“Those of us involved in this effort are united by our respect for Yeshiva University,” Miller said. “Fundamentally we’re not asking Y.U. to change its values. We’re asking for Y.U. to live up to the values it professes to have.”
A ‘glass ceiling’ for LGBTQ faculty
Silke Aisenbrey, a sociology professor at Y.U. who is queer and an outspoken supporter of LGBTQ students, told the Forward she “personally feels that there is a glass-ceiling for faculty who are perceived to be LGBTQ – whether they are formally out or not – or are outspoken supporters of the LGBTQ community.”
In addition to some personal issues, this environment was one of the reasons Aisenbrey took the unusual step of an unpaid leave, “for my own sanity,” she explained. “The administration over and over again decided to ignore the issue and even support homophobic teachers over the protest of faculty.” She cited the incident in the “Introduction to Sociology” course as having particularly pushed her “over the edge.”
“Leadership positions in the last years did not go to anyone who would push the issue publicly or identify as LGBTQ,” she said in an email interview. The leadership positions she had in mind included honors program director, associate dean and cross-campus chair positions.
In one faculty member’s case, his vocal support for the Y.U. Pride Alliance likely contributed to the abrupt removal of his tenure-track professorship position, according to another professor and one student with knowledge of the situation. (Y.U. did not respond to a request for comment on this allegation, and the professor declined to speak about it.)
Ladin, the English professor and poet, herself was put on “indefinite leave” in 2007 when she told administrators she would be transitioning as a transgender woman. A letter from her attorney had the decision reversed – and 13 years later, she’s still at the university.
“I’m openly LGBTQ, but it’s not comfortable,” she said in an interview. In her own classes, although she and fellow English professors often include queer literature in their assigned coursework, “I would never dare” to put that in the course title or even syllabus.
This lack of full control over their own curriculums — and lack of faculty influence when it comes to LGBTQ issues more broadly — felt historically ironic to Aaron Koller, a former chair of Jewish Studies at Y.U.
A 1980 Supreme Court case, National Labor Relations Board v. Yeshiva University, barred the university’s faculty from unionizing. Y.U. at the time argued that faculty members should not be considered “employees” under the National Labor Relations Act, and the court ruled 5-4 in the university’s favor, agreeing that professors already exercise “managerial power” in academic matters, like curriculums, and thus should not receive collective bargaining rights.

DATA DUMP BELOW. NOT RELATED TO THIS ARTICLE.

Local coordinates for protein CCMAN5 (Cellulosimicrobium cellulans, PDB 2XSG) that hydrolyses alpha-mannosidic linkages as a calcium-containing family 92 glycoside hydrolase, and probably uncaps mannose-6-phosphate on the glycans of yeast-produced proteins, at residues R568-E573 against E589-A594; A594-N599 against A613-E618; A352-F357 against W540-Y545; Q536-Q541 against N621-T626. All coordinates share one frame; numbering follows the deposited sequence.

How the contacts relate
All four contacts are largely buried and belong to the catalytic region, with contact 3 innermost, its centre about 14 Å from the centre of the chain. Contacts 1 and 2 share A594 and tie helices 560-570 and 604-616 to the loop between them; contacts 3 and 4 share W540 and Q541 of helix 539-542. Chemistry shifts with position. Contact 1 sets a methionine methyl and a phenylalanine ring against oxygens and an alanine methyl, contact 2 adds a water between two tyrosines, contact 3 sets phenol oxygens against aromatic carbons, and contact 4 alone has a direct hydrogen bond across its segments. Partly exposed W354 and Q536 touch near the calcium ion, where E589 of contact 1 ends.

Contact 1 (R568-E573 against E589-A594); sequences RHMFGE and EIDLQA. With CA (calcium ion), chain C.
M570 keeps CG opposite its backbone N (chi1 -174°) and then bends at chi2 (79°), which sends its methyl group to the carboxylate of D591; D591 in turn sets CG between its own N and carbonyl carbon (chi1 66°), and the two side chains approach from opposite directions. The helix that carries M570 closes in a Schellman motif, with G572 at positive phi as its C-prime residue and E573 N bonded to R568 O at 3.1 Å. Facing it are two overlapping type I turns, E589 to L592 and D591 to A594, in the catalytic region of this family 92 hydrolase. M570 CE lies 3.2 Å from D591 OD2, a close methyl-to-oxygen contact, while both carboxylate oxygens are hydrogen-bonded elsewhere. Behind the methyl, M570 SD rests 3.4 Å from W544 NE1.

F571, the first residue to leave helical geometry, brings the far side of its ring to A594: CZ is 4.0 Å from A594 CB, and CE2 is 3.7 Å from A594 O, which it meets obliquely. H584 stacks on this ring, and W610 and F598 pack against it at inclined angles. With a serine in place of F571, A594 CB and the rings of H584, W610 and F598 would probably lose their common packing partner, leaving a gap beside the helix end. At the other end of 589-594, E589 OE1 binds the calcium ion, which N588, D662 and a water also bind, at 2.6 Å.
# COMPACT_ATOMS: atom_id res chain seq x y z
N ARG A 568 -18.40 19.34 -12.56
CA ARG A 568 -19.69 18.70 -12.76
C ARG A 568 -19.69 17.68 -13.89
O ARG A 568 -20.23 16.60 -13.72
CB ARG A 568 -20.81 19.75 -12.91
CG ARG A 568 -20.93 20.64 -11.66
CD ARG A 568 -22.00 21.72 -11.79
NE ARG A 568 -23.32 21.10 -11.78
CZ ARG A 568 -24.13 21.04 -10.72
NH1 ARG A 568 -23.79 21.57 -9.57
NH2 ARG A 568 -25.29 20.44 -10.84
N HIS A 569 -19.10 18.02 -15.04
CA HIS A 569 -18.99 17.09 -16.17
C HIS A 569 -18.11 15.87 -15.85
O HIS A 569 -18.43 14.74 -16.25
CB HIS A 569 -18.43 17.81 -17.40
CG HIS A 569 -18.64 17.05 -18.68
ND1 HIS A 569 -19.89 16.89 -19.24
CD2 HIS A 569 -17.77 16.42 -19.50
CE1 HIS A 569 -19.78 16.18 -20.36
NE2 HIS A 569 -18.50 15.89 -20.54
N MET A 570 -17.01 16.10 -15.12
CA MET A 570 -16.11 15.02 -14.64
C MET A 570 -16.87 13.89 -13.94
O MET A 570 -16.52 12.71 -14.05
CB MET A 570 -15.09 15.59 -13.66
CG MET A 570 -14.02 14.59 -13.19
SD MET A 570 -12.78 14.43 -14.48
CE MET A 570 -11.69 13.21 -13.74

“Y.U.’s argument was that faculty has so much power that they are management,” Koller said. “And now Y.U. is like, ‘Faculty, shut up, we don’t want to hear your voice.’”
‘My chosen family’: An underground support system
In their first year on campus, Weiss put their faith in a secret WhatsApp group for LGBTQ students.
“It was one of the scariest things I’ve ever done,” Weiss, a founding board member of the Pride Alliance, said. “It meant telling a bunch of people this very very personal secret – my biggest secret – just by joining. But through that group, they are really my chosen family. Some of my best friends, who I consider family, are from that group.”
Meisels used the same phrase: “my chosen family.” In their sophomore year, Meisels joined what they called an “underground texting group for queer students” at Y.U., populated over the years by around 60 students, though never that many at any given point.
Group privacy and confidentiality was very important, with 95% of membership closeted. To enter, students were given strict guidelines and interviewed to ensure that no one attempted to infiltrate the group to expose it. The underground club had Shabbat get-togethers at members’ apartments off-campus, but primarily, even after joining, their contact was over text.
“A big reason why this advocacy is so important for me is because I want queer students to have community and space on campus, because I wanted it,” Meisels said. “With the underground group, we did as much as we could, but it’s just students helping students. It’s never enough.”
Plus: “Unless you know someone who’s in the group, it’s a secret, so you wouldn’t really find out about it,” a closeted junior said. She herself discovered the underground group through a friend, but without that friend — and without a publicly available student club — she said she would have been left stranded.
After years of advocacy – from failed club charters and Title IX complaints, to a pride march on campus and guest speaker panels – Meisels is exhausted. Having graduated in January, they’re now living on the West Coast and starting an art history PhD program at UCLA.
“It would have been simple for me to move on — from Y.U., from the activism,” Meisels said. “I did flirt with that idea for a bit, of completely separating myself. But I kept returning to the thought that I would want someone to fight for me.”
To combat the physical and emotional burnout of their uphill climb, especially as the legal process is just beginning, Meisels said they think back to themself as a college freshman.
“I would have felt so loved and supported if I knew that an alum was dedicating their time and effort to ensure that I had the best possible experience on campus,” they said. “It didn’t seem fair for me to just leave the cause.”